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Fair Housing Decision: A True Victory for Civil Rights?

by James F. McClister

Civil rights groups are celebrating the Supreme Court’s recent decision on disparate impact claims, but is it too early?

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The Supreme Court’s affirmation of an appeals decision endorsing the citation of disparate impact in housing cases – which means evidence can be used to demonstrate certain practices or decisions have a discriminatory effect, regardless of intent – has quickly been labeled a victory for civil rights groups the country over. But in allowing disparate impact to be officially recognized under the 1968 Fair Housing Act (FHA), the Supreme Court was prompted to further define the circumstances in which a disparate impact can be claimed, effectively narrowing the FHA’s jurisdiction.

In the Court’s majority opinion, Justice Anthony Kennedy writes that “recognition of disparate impact claims is  consistent with the central purpose of the FHA.” However, he goes on to say that the particular case in question (Texas Department of Housing and Community Affairs v. Inclusive Community Project, Inc.) might raise “serious constitutional questions,” specifically in regards to the use of statistics to demonstrate disparate impact without additional evidence.

“A disparate impact claim that relies on a statistical disparity must fail if the plaintiff cannot point to a defendant’s policy or policies causing that disparity,” he wrote.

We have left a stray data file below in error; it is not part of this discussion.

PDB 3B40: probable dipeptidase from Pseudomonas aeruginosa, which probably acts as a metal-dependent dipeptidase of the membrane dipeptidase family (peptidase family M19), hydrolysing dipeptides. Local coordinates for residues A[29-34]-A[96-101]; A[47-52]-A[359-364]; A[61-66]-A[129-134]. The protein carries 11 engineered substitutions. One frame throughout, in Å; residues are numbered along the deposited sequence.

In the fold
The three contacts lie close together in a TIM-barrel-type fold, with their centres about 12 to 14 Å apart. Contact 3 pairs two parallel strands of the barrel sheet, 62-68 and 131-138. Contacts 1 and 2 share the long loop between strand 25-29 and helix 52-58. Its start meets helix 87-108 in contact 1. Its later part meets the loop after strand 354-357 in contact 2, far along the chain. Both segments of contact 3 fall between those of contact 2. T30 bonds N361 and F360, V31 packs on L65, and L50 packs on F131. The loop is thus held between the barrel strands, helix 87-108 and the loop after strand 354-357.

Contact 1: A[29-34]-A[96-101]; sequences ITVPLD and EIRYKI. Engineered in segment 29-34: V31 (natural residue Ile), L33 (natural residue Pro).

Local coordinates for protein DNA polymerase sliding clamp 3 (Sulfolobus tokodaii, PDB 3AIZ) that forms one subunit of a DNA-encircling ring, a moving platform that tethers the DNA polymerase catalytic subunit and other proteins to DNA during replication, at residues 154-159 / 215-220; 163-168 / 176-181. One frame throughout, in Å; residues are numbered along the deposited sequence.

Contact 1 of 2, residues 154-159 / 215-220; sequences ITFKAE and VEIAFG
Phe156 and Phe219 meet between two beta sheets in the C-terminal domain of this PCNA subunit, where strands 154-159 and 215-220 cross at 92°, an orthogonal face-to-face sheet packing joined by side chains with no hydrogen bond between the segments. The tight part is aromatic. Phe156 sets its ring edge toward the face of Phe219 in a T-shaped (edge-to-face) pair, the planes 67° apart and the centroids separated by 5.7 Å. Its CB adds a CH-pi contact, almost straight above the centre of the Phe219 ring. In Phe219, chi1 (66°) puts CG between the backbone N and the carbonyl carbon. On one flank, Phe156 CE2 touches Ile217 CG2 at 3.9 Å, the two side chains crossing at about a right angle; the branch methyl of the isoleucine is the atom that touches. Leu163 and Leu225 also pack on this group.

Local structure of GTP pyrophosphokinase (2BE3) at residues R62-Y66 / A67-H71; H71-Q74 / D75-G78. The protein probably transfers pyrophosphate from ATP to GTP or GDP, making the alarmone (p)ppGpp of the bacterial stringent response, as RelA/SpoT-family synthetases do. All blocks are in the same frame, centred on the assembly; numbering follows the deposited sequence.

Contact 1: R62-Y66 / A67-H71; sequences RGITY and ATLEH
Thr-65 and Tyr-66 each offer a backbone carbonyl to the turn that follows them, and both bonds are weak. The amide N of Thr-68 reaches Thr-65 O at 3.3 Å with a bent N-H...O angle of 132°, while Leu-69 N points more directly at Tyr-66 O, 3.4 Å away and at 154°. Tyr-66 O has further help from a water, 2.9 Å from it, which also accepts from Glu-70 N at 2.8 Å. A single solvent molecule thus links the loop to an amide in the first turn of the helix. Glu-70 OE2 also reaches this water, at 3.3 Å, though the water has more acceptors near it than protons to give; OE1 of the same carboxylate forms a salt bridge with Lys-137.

In what Kennedy described as an attempt “to protect potential defendants against abusive disparate impact claims,” the majority opinion, which will be used as precedent in a number of future cases, laid out limitations to what can be called disparate impact, using Wards Cove Parking Co. v. Atonio as example.

Citing excerpts from the 1989 decision, Kennedy wrote that plaintiffs would furthermore need a “robust causality” to ensure claims of racial imbalance alone were not used to hold defendants liable for “racial disparities they did not create.”

“Without adequate safeguards at the prima facie stage, disparate impact liability might cause race to be used and considered in a pervasive way and ‘would almost inexorably lead’ government or private entities to use ‘numerical quotas,’ and serious constitutional questions then could arise.”

A more pressing issue, however, is the impact the decision will have on lower courts, which will now be encouraged to come to a “prompt resolution of these cases,” according to the court. In a SCOTUSblog entry following the ruling, guest writers Paul Hancock and Andrew C. Glass suggest the decision “empowers lower courts to dismiss claims at an early stage” before defendants can be subject to more thorough fact discovery.

Court Makes a “Big Mistake”

Despite refining the scope of FHA and hanging the heavy burden of “robust causality” on future plaintiffs bringing forward claims of disparate impact, the Supreme Court’s decision was a narrow one, with four of the nine justices voting to rid the FHA of recognizing disparate impact claims altogether.

In the bench’s dissenting opinion, Justice Antonin Scalia said plainly the Court was making a “big mistake,” writing, “…today’s decision will have unfortunate consequences for local government, private enterprise, and those living in poverty.”